Graphic Design & Theory — Purple
The range in brightness from the purple glow [of the sunset] to the dark sky above is too great for most films, and naturally it is beyond the range of printed pictures — James Elkins
🟣 Purple is a wonderful color to use in a design. It keeps the stability and calmness of blue while adding all the vibrant energy of pink. When you use purple in a design you evoke sentiments of mystery, wealth, royalty, sophistication, and imagination. It was used by kings, hence it reflects luxury and it’s also used in magic and mysticism, it portrays the complexity of the brain and the nervous system and the mysteries and vast unknown universe. This means that when used in the wrong place it can be perceived as unsettling or disturbing for some viewers.
🟪 This color is commonly used in the hospitality industry, due to its royalty quality; and healthcare industry, due to its sense of love and passion. You can also find it very eye capturing. Youthful, vibrant brands such as Milka, reflecting the luxury in alpine milk and a bar of delicious chocolate. Hallmark uses it together with their crown symbol to portray the premium sentiment from greeting cards and more
Other examples are Taco Bell, this is a particularly interesting case because purple is not very often used in the food industry, their intention seems like an effort to have a modern/refreshing logo that would stand out from the others due to its uniqueness. As you can see, although it doesn’t follow the theory of color in the same sense we explained before, it’s used with purpose and might also reflect a premium feeling even if it doesn’t capture the primal hunger instinct that yellow and red do.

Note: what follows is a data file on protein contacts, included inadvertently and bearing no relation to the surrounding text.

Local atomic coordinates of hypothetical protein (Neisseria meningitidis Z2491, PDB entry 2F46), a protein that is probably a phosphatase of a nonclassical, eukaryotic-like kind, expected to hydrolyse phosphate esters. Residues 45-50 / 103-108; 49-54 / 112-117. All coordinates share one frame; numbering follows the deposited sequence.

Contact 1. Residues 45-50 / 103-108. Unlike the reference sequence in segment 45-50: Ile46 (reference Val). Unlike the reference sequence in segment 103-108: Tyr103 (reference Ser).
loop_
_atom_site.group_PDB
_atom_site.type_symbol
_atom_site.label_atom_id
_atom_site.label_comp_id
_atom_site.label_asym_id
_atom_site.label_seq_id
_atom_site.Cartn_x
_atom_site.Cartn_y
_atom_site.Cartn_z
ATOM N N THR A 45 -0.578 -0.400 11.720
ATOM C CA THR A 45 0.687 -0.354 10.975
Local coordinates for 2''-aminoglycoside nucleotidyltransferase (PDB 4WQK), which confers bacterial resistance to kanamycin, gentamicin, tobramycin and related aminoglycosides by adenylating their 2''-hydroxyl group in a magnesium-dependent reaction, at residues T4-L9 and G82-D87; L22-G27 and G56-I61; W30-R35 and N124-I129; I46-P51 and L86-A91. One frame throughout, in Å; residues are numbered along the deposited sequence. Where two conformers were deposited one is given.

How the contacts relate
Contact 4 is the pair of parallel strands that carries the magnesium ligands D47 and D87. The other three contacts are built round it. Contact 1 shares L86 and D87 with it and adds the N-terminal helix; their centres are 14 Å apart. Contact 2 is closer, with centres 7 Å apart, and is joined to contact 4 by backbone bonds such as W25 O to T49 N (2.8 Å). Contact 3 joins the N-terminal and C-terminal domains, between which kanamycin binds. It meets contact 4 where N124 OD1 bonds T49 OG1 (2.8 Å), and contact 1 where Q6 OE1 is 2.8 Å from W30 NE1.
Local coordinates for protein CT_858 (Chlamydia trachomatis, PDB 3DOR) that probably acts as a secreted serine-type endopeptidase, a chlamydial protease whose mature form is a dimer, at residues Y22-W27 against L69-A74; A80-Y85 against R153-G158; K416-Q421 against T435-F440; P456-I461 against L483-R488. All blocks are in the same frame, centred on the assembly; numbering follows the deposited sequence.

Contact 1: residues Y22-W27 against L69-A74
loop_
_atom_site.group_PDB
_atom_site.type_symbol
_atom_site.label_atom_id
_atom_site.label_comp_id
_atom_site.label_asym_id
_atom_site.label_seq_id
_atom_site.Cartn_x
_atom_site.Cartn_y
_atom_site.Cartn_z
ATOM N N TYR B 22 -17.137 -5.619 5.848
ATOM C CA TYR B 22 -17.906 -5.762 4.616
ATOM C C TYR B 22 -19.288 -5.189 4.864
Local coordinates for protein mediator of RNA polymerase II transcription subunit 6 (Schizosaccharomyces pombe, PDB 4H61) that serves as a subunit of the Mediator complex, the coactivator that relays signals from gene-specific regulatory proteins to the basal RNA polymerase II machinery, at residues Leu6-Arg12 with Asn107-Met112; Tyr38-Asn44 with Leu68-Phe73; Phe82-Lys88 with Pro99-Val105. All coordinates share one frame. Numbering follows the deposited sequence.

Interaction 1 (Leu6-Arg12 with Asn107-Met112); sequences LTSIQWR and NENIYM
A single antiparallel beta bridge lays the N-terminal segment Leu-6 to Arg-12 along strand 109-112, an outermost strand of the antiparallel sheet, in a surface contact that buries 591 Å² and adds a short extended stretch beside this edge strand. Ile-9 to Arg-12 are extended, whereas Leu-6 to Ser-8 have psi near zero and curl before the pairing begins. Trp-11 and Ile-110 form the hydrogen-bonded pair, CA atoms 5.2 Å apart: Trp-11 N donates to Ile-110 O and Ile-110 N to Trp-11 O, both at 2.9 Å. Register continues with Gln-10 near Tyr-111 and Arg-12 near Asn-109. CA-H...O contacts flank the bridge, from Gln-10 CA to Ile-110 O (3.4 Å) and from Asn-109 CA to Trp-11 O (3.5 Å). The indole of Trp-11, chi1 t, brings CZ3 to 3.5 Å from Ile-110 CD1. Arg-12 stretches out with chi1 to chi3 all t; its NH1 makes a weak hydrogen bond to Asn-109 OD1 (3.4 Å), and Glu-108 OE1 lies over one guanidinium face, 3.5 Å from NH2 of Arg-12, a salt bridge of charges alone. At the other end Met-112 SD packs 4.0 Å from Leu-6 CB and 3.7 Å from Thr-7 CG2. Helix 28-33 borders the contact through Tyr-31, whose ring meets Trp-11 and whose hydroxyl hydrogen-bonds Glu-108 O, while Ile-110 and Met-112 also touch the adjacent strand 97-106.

The brand Yahoo also uses purple in their logo, in this case, they portray creativity and it has a more artistic look than their original black logo. Nevertheless, this was the result of a quite funny story where there was a mistake in the paint purchased for the walls, where instead of gray they purchased purple. You can read the full story in Business Insider here.
🎗️Let’s talk about combinations, purple is very often combined with yellow or gold, as they are complimentary on the color wheel. This means that they are located exactly on the opposite side of one another. This creates a highlight and an accent that captures attention.
You can have purple in the warm and the cold scale of colors, and normally colder tones look more professional and reliable while those closer to the warm side are more playful and oriented toward the passion of pink. Use this wisely, as it might make the difference between a good logo and a misleading one.
Stay tuned in the Graphic Design & Theory space to learn more about how to use design elements in a way that they portray what you intend them to, and take your designs to the next level.
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